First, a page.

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Protecting Visibility in National Parks and Wilderness Areas
FUNDAMENTALS OF VISIBILITY AND RELATED MEASUREMENTS
Fundamental Processes in Visibility
If an observer is to see an object, light from that object must reach the observer's eye. The perceived visual character of the image depends on the light emitted from or reflected by the object and on the subsequent interaction of that light with the atmosphere. When an observer views a distant object, the light reaching the observer is weakened by two processes: absorption of energy or scattering by gases or particles in the atmosphere. These two processes are referred to collectively as extinction and are depicted in Figure 4-1.
Transmitted light is not the primary factor that determines visibility. The visibility of a distant object also is affected by light from extraneous sources (e.g., sun, sky, and ground) that is scattered toward the observer by the atmosphere (Figure 4-1). This extraneous light is referred to as air light. The air light behind an object provides backlighting and causes the object to stand out in silhouette (iv in Figure 4-1); the air light between the observer and an object tends to reduce the contrast of the object and to mute its colors (v in Figure 4-1).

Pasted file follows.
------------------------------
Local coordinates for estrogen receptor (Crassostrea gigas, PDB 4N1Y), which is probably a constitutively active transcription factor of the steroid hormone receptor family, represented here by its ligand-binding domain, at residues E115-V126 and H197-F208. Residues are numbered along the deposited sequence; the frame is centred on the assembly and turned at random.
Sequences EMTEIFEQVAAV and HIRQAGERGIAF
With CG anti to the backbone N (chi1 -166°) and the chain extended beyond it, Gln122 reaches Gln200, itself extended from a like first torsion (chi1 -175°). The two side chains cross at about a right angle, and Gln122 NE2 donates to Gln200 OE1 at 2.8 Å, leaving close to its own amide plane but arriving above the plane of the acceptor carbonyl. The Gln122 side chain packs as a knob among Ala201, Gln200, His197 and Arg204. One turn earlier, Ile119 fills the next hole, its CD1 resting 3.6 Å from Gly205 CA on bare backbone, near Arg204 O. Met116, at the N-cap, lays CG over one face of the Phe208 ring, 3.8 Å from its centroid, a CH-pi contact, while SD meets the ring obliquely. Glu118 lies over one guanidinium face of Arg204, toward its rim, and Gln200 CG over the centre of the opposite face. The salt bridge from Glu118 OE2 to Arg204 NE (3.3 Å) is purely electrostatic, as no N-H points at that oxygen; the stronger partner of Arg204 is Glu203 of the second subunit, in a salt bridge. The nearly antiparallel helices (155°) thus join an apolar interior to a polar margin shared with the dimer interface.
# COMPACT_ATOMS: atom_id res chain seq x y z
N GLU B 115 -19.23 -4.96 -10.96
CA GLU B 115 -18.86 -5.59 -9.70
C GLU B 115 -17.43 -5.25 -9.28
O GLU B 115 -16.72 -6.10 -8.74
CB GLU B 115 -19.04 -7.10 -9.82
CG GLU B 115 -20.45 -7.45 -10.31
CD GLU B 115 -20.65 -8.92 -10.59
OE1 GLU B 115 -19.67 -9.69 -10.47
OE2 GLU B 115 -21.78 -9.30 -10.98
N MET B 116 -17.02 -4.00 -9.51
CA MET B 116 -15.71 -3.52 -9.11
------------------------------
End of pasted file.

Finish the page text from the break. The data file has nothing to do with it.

Air light can be an important element of a view; it can have a positive as well as a negative effect on perception. The appearance of the daytime sky is due the scattering of sunlight by gases and particles in the atmosphere. If there were no scattering (or if there were no atmosphere), the daytime sky would be black, allowing the stars to be seen during the day. Air light also provides diffuse light to the surface below; without air light, objects viewed on Earth would have the deep shadow effects seen in photographs of the Moon.
Haze affects the quality and quantity of air light because absorption and scattering are wavelength dependent. That dependence accounts for the deep blue color of the sky in pristine areas, as well as the gray color of smog. Air light is proportional to extinction and, like extinction, depends on particle concentrations. Unlike extinction, air light also depends on viewing angle; particles scatter preferentially in forward directions, so that haze tends to appear brighter in the direction of the sun.
The extinction coefficient, bext, is a key measure of atmospheric trans-